The Best Cardio Equipment For Small Spaces

Everyone needs to do some cardio exercise regularly. To do it at home a machine is a great tool to get the best workouts. But which type of cardio machine works the best for a compact home gym?

The best home cardio equipment for small spaces and low ceilings are; 1.) Exercise bike 2.) Rowing machine. Treadmills and elliptical trainers work if you’ve got enough space and at least 8’ high ceilings. The Stairmaster requires a higher ceiling than most home gyms have.

Why are these the best options, how much space do you need for all of these and more can be found below.

3 Best Compact Cardio Equipment Options

There are quite a few different cardio machines on the market. Some are popular while others are quite rare. Here are the best options for compact spaces.

  • Exercise bike (Spin/Recumbent/Upright/Air)
  • Rowing machine
  • Elliptical trainer

Of course everyone has different considerations so hopefully this information will help you choose the right option that works best for you. Whatever cardio equipment you get, interval training is a good way to get a little bit extra out of your workout. An interval timer will help you get the best interval workouts. Find some of the best timers in this post.

The treadmill is probably the first cardio machine you think of. However, if you only have a small space available, they don’t always fit. Some have a folding deck so they take up less space when not in use. However, Is still wouldn’t call treadmills compact. If you like a treadmill and have the space, go for it, otherwise, take a look at the other options below.

1. Exercise bike (Spin/Recumbent/Upright/Air)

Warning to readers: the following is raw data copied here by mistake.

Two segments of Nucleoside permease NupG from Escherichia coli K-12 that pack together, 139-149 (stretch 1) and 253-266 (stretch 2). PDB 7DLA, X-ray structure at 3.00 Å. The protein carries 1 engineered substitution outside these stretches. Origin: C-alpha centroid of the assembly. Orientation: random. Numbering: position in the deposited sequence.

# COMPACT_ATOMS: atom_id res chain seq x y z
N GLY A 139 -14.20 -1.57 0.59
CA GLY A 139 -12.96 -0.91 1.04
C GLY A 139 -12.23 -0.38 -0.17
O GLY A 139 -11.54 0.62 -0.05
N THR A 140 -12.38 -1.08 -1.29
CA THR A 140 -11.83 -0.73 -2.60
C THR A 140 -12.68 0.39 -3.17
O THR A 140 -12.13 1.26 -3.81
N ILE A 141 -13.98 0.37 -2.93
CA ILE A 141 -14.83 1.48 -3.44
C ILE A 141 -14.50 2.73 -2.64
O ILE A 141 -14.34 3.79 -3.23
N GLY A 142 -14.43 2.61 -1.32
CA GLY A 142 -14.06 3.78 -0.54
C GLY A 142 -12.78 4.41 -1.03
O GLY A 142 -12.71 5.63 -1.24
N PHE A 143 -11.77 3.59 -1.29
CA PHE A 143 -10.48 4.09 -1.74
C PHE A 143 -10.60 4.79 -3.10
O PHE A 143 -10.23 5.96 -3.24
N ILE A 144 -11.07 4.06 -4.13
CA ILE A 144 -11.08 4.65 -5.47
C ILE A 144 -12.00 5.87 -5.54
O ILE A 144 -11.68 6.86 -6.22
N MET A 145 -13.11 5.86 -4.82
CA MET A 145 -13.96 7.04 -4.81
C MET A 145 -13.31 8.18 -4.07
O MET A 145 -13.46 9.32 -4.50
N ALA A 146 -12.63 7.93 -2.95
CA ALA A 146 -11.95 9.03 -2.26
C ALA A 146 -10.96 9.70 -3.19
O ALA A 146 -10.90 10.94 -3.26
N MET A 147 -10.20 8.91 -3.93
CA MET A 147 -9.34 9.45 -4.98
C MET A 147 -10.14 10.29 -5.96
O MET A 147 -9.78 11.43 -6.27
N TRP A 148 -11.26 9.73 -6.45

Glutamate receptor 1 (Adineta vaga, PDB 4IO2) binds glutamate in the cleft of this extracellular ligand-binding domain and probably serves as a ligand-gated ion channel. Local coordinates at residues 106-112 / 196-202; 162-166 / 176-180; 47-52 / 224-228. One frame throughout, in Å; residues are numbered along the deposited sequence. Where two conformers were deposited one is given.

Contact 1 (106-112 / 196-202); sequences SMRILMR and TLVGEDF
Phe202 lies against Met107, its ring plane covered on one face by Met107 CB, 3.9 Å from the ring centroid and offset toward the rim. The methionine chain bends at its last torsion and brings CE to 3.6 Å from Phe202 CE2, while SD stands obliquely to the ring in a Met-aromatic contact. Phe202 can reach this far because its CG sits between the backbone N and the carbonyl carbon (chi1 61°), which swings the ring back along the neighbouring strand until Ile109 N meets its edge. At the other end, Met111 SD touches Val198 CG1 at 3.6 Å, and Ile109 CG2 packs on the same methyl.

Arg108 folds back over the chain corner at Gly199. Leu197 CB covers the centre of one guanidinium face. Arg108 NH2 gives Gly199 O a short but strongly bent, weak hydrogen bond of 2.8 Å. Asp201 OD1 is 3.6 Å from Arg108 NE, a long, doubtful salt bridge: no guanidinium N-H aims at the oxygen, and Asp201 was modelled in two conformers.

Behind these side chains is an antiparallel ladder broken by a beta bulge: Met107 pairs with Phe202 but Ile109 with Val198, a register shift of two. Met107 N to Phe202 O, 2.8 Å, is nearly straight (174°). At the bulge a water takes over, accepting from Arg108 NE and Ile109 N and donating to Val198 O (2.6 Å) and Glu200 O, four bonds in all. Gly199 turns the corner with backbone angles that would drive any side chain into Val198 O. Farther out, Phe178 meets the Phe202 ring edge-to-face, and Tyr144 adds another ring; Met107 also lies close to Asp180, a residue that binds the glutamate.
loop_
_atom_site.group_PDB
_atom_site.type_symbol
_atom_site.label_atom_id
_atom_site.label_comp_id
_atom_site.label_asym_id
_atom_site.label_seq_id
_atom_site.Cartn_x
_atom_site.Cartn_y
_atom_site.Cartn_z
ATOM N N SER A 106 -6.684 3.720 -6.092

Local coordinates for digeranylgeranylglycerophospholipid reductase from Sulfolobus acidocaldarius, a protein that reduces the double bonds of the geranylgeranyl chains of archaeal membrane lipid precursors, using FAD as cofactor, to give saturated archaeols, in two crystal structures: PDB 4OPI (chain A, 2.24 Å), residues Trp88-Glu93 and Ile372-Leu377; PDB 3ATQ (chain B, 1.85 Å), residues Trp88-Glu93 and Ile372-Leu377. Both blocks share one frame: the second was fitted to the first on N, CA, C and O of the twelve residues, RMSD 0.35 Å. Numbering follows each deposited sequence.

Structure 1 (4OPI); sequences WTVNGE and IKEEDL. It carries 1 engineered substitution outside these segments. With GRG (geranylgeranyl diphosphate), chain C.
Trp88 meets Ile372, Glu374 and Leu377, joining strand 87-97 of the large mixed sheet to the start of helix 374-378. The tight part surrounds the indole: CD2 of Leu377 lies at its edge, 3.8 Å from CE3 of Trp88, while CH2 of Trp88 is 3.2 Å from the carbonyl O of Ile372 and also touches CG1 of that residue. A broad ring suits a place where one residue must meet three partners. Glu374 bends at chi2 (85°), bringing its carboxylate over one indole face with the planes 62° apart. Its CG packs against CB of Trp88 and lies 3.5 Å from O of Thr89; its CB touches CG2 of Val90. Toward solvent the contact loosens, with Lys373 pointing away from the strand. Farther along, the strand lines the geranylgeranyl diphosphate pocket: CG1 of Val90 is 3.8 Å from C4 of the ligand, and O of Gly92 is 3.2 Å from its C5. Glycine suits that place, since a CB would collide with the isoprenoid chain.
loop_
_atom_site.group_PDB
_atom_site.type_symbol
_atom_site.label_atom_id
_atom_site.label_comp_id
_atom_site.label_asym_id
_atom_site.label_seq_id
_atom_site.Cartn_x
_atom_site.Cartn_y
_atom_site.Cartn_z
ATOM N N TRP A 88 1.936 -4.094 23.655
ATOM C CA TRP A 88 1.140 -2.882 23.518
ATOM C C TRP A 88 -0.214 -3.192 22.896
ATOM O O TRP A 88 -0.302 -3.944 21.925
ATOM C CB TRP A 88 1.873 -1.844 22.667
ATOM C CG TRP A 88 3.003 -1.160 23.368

Woman using an air exercise bike

Actually you could split up the exercise bike category into four different types of bikes. They are all a little different but the movement is largely the same. You always pedal with your feet and the resistance is adjustable. The one exception is the air bike which is a bit different.

  • Spin bike: The basic exercise bike you’ve probably seen in spin classes. Effective, sturdy and no fancy bells or whistles. It’s just a frame with a flywheel and handlebars. Great for high intensity workouts.
  • Upright bike: Think of this as the dressed up version of a spin bike. The seating position is slightly less bent over and often these bikes have more electronics. This makes them a bit better for low intensity, steady-state cardio.
  • Recumbent bike: Just want to be comfortable? A recumbent bike has a nice comfy low seat and backrest. This is the perfect bike to read a book on while getting a workout done.
  • Air bike: Air bikes are a bit different since they use a fan blade to create resistance which can be very tough. They also often have arm levers which means it turns into a full body exercise which can burn more calories if used correctly.